Monday, March 19, 2007

Can the Rating Agencies Be Trusted?

In a story in the New York Times on March 11, entitled Crisis Looms in Mortgages, there are dire warnings of complete market implosion that will affect the entire US economy as a result of the downgrading of credit ratings.

The [credit rating] agencies say that they are confident that their ratings reflect reality in the mortgages they have analyzed and that they have required managers of mortgage pools with risky loans in them to increase the collateral. A spokesman for S.& P. said the firm made its ratings requirements more stringent for subprime issuers last summer and that they shored up the loans as a result.

Meeting with Wall Street analysts last week, Terry McGraw, chief executive of McGraw-Hill, the parent of S.& P., said the firm does not believe that loans made in 2006 will perform “as badly as some have suggested.”

Nevertheless, some investors wonder whether the rating agencies have the stomach to downgrade these securities because of the selling stampede that would follow. Many mortgage buyers cannot hold securities that are rated below investment grade — insurance companies are an example. So if the securities were downgraded, forced selling would ensue, further pressuring an already beleaguered market.

Another consideration is the profits in mortgage ratings. Some 6.5 percent of Moody’s 2006 revenue was related to the subprime market.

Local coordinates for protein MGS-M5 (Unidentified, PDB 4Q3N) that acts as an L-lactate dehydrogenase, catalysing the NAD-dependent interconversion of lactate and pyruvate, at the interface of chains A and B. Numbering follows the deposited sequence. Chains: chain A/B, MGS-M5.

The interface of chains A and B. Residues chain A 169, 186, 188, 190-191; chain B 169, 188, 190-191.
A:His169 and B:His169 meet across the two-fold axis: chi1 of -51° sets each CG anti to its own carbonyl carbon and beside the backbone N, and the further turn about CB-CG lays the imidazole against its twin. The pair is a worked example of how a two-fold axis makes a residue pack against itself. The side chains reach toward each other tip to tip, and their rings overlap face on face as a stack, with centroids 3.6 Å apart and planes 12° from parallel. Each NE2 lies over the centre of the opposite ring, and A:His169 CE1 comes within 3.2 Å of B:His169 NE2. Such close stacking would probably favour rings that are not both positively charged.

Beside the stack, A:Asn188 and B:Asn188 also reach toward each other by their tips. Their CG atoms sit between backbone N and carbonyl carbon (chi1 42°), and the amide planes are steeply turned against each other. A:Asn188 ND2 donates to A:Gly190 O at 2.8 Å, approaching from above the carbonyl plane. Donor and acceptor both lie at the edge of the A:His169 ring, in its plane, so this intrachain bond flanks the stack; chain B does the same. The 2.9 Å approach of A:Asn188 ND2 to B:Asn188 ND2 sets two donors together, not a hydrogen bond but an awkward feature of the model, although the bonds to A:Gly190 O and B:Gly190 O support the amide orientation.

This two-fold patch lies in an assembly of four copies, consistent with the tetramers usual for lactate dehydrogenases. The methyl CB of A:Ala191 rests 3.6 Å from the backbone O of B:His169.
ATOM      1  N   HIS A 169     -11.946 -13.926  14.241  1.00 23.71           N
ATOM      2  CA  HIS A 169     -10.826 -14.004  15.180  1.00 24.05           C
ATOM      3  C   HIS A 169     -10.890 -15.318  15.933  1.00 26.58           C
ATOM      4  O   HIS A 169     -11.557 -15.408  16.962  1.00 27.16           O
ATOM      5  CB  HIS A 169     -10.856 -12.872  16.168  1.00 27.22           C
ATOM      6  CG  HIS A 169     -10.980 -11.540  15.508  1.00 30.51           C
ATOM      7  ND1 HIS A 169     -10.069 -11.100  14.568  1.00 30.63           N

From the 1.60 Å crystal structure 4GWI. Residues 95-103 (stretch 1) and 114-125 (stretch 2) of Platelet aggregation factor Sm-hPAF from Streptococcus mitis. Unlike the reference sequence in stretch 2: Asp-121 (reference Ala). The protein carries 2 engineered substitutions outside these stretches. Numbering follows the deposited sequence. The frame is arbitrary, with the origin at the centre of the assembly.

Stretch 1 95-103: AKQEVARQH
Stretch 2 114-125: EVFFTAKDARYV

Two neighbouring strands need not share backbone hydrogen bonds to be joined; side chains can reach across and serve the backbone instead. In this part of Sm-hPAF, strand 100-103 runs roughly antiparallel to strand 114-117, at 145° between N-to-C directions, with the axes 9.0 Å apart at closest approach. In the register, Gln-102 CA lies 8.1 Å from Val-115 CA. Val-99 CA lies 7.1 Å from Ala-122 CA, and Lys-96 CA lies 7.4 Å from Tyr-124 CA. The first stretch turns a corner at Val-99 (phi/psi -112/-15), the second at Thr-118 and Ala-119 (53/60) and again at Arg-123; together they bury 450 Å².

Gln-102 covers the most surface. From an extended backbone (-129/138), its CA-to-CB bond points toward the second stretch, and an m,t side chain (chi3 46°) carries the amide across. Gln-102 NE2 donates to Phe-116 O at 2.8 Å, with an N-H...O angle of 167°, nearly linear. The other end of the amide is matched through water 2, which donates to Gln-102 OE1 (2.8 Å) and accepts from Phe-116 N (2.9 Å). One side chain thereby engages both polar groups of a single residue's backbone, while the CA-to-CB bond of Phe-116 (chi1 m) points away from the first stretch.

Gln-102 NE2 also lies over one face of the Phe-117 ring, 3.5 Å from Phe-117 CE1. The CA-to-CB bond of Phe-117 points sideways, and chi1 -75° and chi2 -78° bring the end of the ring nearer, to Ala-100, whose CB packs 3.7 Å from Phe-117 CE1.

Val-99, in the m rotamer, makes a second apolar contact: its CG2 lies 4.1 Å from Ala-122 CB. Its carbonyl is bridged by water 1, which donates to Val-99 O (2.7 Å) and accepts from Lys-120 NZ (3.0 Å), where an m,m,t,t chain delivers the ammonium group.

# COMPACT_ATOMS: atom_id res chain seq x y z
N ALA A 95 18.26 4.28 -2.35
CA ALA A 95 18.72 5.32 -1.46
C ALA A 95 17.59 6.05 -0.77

Brian Clarkson, Moody’s co-chief operating officer, denied that the company hesitates to cut ratings. “We made assumptions early on that we were going to have worse performance in subprime mortgages, which is the reason we haven’t seen that many downgrades,” he said. “If we have something that is investment grade that we need to take below investment grade, we will do it.”

Interestingly, accounting conventions in mortgage securities require an investor to mark his holdings to market only when they get downgraded. So investors may be assigning higher values to their positions than they would receive if they had to go into the market and find a buyer. That delays the reckoning, some analysts say.

“There are delayed triggers in many of these investment vehicles and that is delaying the recognition of losses,” Charles Peabody, founder of Portales Partners, an independent research boutique in New York, said. “I do think the unwind is just starting. The moment of truth is not yet here.”

What will be the result of our market system if rating agencies cannot be trusted?

You can find a discussion about it at Warren Reports: From Liar's Loans to Liar's Ratings.

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